Volunteers offer free hairstyling services on campus to students and faculty
Written by
Serena Dugar Ioane and Charinalu Placido Jornacion
Haircut Service at the Give N Take
Image By
Ho Yin Li

SWATT and the Student Advisory Council along with the Honor team now offer the opportunity to get a free haircut. To schedule with the Give and Take, students need to set an appointment on their Facebook. The Farmers Market will also offer free haircuts in the future. Barbers and hair stylists shared how they enjoyed serving students with their talent and passion

From major haircuts, minor trims, fixing bangs, to hair curling, finding a good and decently priced hair stylist is a struggle for some students like Shuang Zhang. Zhang, a senior from China majoring in social work, said she loves her hair short, but it is not easy to maintain.

Zhang shared how she had been looking for a place to cut her hair for a while, but to her concern, there were no cheap places to get a haircut around Laie. Zhang commented regarding students offering haircut services, “I either don’t trust them, or I don’t feel [the price is] worthy of their charge.”

This issue is not new to Sieg Coronel, a senior from the Philippines majoring in business management and now serving as the student manager for the SAC team. His team, together with the BYU-Hawaii Honor team, conceptualized the free hairstyling event and organized everything from finding volunteers, to spreading the invitation through word of mouth, and social media.

Coronel reported that the first two events on Oct. 4 and Nov. 1 were received well and they got requests from students asking to do it on a weekly basis. Coronel explained, “Realistically, we can’t do it every week, but we definitely plan to do it again. We just need to check our resources and manpower first.”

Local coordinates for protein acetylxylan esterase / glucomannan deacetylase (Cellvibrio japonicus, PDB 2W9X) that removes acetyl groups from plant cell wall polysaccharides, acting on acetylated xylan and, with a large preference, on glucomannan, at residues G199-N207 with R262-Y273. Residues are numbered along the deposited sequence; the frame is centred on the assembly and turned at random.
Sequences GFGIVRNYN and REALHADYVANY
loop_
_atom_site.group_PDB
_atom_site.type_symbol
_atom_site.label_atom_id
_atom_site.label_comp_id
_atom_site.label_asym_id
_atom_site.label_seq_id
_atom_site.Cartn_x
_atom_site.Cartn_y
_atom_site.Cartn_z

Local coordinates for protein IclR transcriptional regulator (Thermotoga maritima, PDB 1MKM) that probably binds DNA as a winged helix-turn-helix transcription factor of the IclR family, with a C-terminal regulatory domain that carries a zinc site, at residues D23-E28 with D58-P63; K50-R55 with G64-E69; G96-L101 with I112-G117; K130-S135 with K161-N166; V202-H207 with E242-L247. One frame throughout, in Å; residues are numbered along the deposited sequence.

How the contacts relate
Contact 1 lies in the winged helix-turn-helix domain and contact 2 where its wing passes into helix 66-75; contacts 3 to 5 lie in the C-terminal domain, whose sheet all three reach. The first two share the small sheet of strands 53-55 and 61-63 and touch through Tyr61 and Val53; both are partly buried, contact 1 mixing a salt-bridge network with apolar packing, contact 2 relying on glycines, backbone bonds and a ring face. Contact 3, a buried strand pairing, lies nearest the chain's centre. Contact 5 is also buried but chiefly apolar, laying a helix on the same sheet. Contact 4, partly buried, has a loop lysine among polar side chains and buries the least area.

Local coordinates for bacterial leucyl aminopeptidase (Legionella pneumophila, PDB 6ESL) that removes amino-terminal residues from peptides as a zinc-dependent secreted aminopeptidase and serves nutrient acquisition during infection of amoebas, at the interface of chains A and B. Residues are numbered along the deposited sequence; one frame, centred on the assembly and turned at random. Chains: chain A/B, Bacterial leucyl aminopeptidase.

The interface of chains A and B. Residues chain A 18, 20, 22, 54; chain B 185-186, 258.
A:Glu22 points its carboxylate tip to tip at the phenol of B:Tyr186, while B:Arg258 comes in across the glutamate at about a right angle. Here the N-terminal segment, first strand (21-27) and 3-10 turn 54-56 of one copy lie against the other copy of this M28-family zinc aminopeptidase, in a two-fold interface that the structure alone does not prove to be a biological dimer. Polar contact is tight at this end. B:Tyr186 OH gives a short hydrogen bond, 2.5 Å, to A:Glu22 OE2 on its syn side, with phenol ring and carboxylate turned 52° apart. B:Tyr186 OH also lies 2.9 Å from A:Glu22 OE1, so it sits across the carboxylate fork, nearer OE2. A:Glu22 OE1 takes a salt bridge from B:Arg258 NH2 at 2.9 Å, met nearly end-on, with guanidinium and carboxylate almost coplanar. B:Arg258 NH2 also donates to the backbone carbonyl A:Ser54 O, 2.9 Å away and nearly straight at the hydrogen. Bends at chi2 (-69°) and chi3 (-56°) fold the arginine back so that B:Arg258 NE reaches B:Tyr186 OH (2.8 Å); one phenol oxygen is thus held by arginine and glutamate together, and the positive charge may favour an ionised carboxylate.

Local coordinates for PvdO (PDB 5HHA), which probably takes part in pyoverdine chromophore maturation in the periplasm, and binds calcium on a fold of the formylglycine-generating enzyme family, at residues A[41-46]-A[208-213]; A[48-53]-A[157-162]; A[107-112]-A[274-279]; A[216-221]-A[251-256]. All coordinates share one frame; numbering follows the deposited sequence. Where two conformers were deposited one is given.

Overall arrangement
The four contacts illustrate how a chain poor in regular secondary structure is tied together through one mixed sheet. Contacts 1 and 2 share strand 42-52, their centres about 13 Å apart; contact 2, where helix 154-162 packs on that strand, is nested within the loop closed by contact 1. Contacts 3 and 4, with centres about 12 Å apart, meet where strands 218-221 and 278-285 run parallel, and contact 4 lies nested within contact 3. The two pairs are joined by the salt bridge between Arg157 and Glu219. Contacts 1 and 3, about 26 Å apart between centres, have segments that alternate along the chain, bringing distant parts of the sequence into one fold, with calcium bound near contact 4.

The volunteers shared how they also enjoyed the opportunity to serve. Precious Donato, a freshman from the Philippines majoring in biology, said hairstyling is one of her hobbies, and she enjoys pampering herself and doing it for others as well.

When Donato found out about the opportunity to serve as a SAC volunteer, and hairstyling is one of the activities they were going to do for the semester, she did not hesitate to sign up. Donato did the hair curling for several women.

Other volunteer hairstylists were Sister Melville, a senior missionary who works at the Sewing Center, Angala, the owner of the Nice Barber, and Juna Magno, an employee of the SWATT.

Sister Lebrona Melville, from Utah, graduated from Hollywood Beauty College in Provo. She is a licensed beautician and she said she has worked as a beautician for her whole life. She shared how she is willing to volunteer again for the Farmers Market haircut service if the SAC team asks again.     

Angala, a senior from the Philippines majoring in hospitality and tourism management, said he learned to cut hair on his own while on his mission. “I’ve practiced my haircutting skills with elders and my family members. I’ve watched many YouTube videos about how to do different types of hairstyles. I’ve also given a lot of free haircuts to my friends since I came here.”

Angala said he is willing to volunteer again if the SAC team asks him. He said it was a great idea to help students to be in school’s dress and grooming standards.